As you can see on the latter photo sun went down again and the shades turned into pink and purple again. When I came back to the fence protecting the tourists falling down the cliff it was dark enough to start the night photos. Tromsø looks really beautiful when it is illuminated in winter time and sky is still blue.

Half an hour later I took the cable car down and went back to the car. That took a while because the official parking place costs 20 NOK the hour and I was much to mean to pay 13,50 Euro just for parking.

My plan was to continue the journey tomorrow but I changed my mind because of the weather. The Norwegian region round Tromsø and Narvik will get a “liten storm” that matches level 9 on the Beaufort scale with gusts up to 35 m/s (level 12). The Swedish mountain region will get strong winds as well with poor sight and much snow. I’ll start a day later, on friday.

Just an image for the photographers: My cheap thermometer is Arca-Swiss compatible! – 7 °C today.

Through the Finnmark to Alta

Day 47

After a nice stay in Palojärvi i continued my trip. Just 10 km later I crossed the Finnish-Norwegian border and entered the Finnmark, the northernmost part of Norway. It was still very grey, very windy and quite warm with temperatures round zero. And that’s how the road looked like in the open, where the wind covered parts of the roads with snow drifts.

Soon I arrived in Kautokeino, where the Sami culture is quite big. Most signs have the Sami language first, in some of the front yards are fenced reindeers, women wear traditional Sami dresses and on the outside of many houses are reindeer skins hanging for drying.

I made a short break to make some photos of the church and the graveyard.

After a short rest I continued northwards. The landscape was first as flat as a pancake but gradually started to become hilly. Almost all I could see was grey birches and white snow, almost like a black-white painting. The yellow central dividing strip of the road and here and there a traffic sign were the only visible colours.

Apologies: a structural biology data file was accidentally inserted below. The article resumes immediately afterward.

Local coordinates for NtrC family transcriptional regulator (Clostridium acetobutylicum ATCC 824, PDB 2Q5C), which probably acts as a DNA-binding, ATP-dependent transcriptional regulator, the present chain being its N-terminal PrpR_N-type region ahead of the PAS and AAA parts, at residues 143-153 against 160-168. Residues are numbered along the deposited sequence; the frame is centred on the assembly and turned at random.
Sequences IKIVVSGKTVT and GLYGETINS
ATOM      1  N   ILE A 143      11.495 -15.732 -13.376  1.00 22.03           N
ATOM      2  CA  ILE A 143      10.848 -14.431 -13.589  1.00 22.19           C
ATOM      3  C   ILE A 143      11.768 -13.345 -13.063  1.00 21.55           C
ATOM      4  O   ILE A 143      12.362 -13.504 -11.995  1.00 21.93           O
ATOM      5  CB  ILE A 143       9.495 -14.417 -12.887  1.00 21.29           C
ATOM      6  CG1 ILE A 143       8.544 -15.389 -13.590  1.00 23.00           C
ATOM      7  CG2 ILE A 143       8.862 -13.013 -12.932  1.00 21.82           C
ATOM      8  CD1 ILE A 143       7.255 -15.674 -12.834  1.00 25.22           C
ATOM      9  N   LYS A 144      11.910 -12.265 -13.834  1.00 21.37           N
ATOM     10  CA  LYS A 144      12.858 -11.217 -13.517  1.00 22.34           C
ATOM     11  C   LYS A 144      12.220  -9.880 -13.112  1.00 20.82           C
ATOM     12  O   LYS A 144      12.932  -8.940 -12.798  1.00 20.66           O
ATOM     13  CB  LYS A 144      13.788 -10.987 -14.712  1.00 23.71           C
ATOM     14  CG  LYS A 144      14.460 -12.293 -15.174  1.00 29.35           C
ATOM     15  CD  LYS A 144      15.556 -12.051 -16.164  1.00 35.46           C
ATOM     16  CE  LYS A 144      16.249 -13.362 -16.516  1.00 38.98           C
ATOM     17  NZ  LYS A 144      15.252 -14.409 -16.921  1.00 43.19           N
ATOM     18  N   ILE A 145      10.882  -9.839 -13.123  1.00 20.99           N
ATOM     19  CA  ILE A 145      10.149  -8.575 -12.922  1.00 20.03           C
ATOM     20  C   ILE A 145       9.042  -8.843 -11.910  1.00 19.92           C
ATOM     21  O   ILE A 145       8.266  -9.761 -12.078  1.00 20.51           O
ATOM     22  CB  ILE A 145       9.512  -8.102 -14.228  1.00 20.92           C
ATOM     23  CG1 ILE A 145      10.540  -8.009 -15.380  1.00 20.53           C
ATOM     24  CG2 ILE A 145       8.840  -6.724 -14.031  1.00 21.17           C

After an hour the hills got larger and finally a found a parking place, that wasn’t in the middle of a birch wood. Even if the thermometer showed 0 °C it was extremely chilly due to the strong winds that even shook my parked car and I had to protect face and hands against the coldness. Just one picture into the valley showing a small village.

The hills got steeper and sheer rocks appeared, some of them covered with turquoise blue ice that seemed to glow from its inside. The landscape started to get a bit colourful.

Now the most interesting part of the road began. I was a bit disappointed that I couldn’t make any photos, but the road had so many curves and bends and not a single parking bay, that I didn’t dare to stop. Suddenly the road was bordered by steep black-brown rock walls, it was almost like driving into a canyon. Then the road went down, the landscape opened again and suddenly I was surrounded by a green pine forest. After some hours of seeing only black-white it was amazing and felt like driving into another country with another climate. Minutes later the cloud layer broke and the sun lingered through the gap illuminating a snowy mountain at the horizon making all finally colourful again.

This looked so nice, that I decided to stay to nights in Alta. Now I only needed a cheap room. The employees at the  tourist information had some difficulties in understanding that their job is to help tourists, but that’s another story … . Finally I could convince one of them to find a room for me. I drove back to the camping place in Øvre Alta, where I stay in a nice, small cabin without water but with internet (that’s more important!) for two nights. But before it went dark I returned into town and took two images near a partly frozen bay.

Ascent of the Komsa